When startups seek external finances, their options are often restricted to debt funding from the bank or equity funding from an investor. While getting this can be challenging in the early stages of the business for startups, it is more difficult for creators since their line of work is less established than the regular startup…
When startups seek external finances, their options are often restricted to debt funding from the bank or equity funding from an investor.
While getting this can be challenging in the early stages of the business for startups, it is more difficult for creators since their line of work is less established than the regular startup businesses.
The global creator economy is worth over $100 billion, and Africans are shut out of most of it. African creators—independent writers, artists, videographers, gamers, and podcasters—struggle to get funds to finance their projects and content. From building a talented team to setting up breathtaking sets and promoting the content, every content creation step requires big bucks.
“It doesn’t feel like there are funding opportunities tailored to creators such as myself in Africa.” Most of the funding opportunities here are equity or debt financing for tech or impact startups.
“So instead, I have had to bootstrap, using funds from my salary or other earnings to fund my content creation journey-from equipment to crew, “youtuber and writer, Peace Itimi, said.
Dolapo Amusat, Creator and Product Marketing Manager at Google, also mentioned that funding creators is almost a mountainous task, especially if you are an emerging creator.
He said, “It’s hard to get people to invest in you as a creator or give you access to their resources, and that’s a challenge most of us who have tried to build in this space have faced over the years.
Founder and CEO Selar also noted that “with raising funds in any industry or sector, getting money for anything is always about risk.”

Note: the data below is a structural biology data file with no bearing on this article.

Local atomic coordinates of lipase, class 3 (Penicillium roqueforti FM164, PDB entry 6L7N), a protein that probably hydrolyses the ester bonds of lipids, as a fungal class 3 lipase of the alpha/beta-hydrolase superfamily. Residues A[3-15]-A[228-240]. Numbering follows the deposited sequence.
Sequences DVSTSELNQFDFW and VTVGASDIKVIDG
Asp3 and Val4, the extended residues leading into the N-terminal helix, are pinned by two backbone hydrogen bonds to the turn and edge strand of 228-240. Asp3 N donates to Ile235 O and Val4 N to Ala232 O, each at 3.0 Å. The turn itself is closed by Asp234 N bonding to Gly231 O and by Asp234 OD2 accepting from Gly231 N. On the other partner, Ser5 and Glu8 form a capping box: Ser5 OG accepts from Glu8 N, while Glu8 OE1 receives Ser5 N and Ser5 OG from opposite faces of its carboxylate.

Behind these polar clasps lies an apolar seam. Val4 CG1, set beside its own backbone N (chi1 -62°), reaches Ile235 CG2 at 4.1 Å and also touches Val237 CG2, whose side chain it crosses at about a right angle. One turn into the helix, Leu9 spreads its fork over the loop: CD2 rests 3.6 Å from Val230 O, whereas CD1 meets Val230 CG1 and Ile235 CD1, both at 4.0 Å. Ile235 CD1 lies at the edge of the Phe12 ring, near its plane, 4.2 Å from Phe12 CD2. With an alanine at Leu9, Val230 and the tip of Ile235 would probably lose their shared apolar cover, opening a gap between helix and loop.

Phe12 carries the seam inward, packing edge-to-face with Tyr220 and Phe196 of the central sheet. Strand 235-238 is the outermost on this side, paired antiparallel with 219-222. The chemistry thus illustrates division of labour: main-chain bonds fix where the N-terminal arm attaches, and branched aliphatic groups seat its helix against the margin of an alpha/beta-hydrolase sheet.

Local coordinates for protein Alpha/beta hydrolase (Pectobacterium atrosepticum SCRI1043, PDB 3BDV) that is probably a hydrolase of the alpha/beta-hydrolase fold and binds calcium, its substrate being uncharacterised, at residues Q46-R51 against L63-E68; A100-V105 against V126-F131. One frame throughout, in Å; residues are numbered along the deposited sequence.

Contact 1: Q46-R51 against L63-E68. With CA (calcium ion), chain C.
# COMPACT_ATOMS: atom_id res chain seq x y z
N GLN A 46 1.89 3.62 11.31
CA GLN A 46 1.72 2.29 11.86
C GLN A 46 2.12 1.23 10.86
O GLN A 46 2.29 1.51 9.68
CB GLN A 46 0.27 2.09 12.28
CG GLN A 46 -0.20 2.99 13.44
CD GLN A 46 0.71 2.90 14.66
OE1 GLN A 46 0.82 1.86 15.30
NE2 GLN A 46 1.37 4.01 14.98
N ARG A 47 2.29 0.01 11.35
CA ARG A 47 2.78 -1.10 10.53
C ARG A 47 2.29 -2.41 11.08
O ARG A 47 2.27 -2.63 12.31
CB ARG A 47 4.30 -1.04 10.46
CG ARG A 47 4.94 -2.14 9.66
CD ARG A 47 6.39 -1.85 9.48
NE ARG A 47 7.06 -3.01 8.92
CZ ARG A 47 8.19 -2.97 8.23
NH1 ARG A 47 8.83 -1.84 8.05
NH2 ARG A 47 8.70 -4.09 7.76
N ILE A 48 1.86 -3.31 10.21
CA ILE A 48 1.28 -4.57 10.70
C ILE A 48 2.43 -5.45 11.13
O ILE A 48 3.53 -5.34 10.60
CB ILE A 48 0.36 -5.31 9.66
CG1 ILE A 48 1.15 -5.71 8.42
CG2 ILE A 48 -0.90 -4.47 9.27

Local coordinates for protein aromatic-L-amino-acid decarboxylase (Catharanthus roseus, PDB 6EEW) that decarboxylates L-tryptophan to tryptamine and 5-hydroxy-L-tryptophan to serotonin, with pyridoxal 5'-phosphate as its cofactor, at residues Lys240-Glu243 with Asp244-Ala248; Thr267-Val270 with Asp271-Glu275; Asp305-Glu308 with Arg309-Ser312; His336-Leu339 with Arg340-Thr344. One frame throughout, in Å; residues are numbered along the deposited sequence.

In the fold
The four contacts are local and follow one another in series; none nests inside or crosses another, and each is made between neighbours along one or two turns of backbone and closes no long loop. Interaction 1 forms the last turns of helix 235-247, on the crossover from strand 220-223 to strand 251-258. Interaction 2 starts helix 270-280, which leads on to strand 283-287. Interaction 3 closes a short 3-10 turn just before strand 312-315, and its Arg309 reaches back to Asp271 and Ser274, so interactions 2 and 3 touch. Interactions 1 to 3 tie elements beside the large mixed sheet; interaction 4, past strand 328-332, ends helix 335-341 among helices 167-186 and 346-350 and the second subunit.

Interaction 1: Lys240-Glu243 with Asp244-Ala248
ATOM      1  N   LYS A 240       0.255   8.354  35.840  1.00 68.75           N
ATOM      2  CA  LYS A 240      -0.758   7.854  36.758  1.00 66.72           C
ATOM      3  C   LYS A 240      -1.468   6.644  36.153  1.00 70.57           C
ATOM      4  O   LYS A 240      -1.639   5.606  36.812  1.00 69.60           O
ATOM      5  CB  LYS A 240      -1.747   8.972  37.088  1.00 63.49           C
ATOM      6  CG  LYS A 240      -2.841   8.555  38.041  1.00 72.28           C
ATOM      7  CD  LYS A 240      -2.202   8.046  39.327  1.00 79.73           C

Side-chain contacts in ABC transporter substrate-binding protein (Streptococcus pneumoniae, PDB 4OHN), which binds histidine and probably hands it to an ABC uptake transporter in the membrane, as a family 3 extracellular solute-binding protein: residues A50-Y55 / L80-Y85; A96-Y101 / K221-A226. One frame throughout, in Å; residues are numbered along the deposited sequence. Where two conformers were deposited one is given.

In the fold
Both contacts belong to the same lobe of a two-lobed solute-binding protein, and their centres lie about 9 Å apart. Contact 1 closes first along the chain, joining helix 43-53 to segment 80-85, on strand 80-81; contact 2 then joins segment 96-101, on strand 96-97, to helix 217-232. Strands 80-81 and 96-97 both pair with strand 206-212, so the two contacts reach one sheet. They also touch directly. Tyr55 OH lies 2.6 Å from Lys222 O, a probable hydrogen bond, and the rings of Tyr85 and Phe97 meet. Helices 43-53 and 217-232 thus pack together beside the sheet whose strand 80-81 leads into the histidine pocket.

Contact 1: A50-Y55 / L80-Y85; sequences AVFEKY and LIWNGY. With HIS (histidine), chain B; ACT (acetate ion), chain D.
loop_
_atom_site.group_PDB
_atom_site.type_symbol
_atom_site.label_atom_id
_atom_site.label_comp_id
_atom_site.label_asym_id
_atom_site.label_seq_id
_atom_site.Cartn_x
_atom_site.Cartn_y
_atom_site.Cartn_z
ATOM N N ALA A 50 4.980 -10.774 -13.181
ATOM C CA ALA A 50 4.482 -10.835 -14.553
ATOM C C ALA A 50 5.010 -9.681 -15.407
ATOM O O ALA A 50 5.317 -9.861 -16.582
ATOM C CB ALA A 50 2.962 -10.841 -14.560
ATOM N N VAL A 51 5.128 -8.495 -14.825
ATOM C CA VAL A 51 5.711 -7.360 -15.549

Creditors always want to give money to people that have the least risk of repaying it. “With the creator or creative industry, it’s always been associated with high risk and no return, which today is very false.”
“There’s just not a lot of public or shared data points that could help creditors make better decisions on funding creators. It’s unfortunate because it’s a chicken and egg situation. “We’d need to see more creator successes, both big and small, and that validates the market for new creators coming, and creators need funds to do good work that can grow the ecosystem,” he added.
According to Lumi Mustapha in his article published on lumia mustapha.substack.com, like any business, creative sector businesses (in the absence of profits to reinvest), require access to both equity and debt capital to grow. Equity investment (mostly from foreign investors) is growing, but debt investment is not.
The Creator economy has continued to be a fast-paced economy that has developed in response to the growing popularity of the digital economy and has had a broad impact on individuals and the digital economy. Individuals who started as internet users became internet savvy using social media alongside software and financial tools to monetise their content, knowledge and skills online.
“With the sporadic rise of the creator economy, more creators are coming out daily.” However, more creators are not treated like businesses, and they should be because creators today are a powerhouse for tomorrow’s million dollar businesses,” “founder of Selar.co, Douglas Kendyson, said.
The creator economy contributes just over 6.1% to global gross domestic product (GDP), averaging between 2% and 7% of national GDPs worldwide. According to the International Monetary Fund (IMF),
Sustainable way of Funding Creators
Recent surveys show that the creator economy grew by more than 550% between 2016 and 2020. It has been predicted that by the end of 2021, the industry will have grown to be a $13.8 billion industry. While e-commerce platforms like Selar.co, Paystack Storefront, and flutterwave stores are designed to help creators earn money by selling their products and services using appropriate digital tools, the most significant challenge remains getting funds to create content.
Social media platforms are trying to attract creators with a slew of new money-making tools, including dedicated funds and subscriptions. Meta recently released Reels, its short-form video platform, globally, and with it, more ways for users to make money, like overlay ads. Mark Zuckerberg said he wants Reels to be a place where creators can build a following and “make a living.”
In May 2021, YouTube announced a $100 million creator fund for YouTube Shorts, its Tik Tok rival feature. The funds were designed to pay YouTube Shorts creators for their most viewed and engaging content in 2021 and 2022.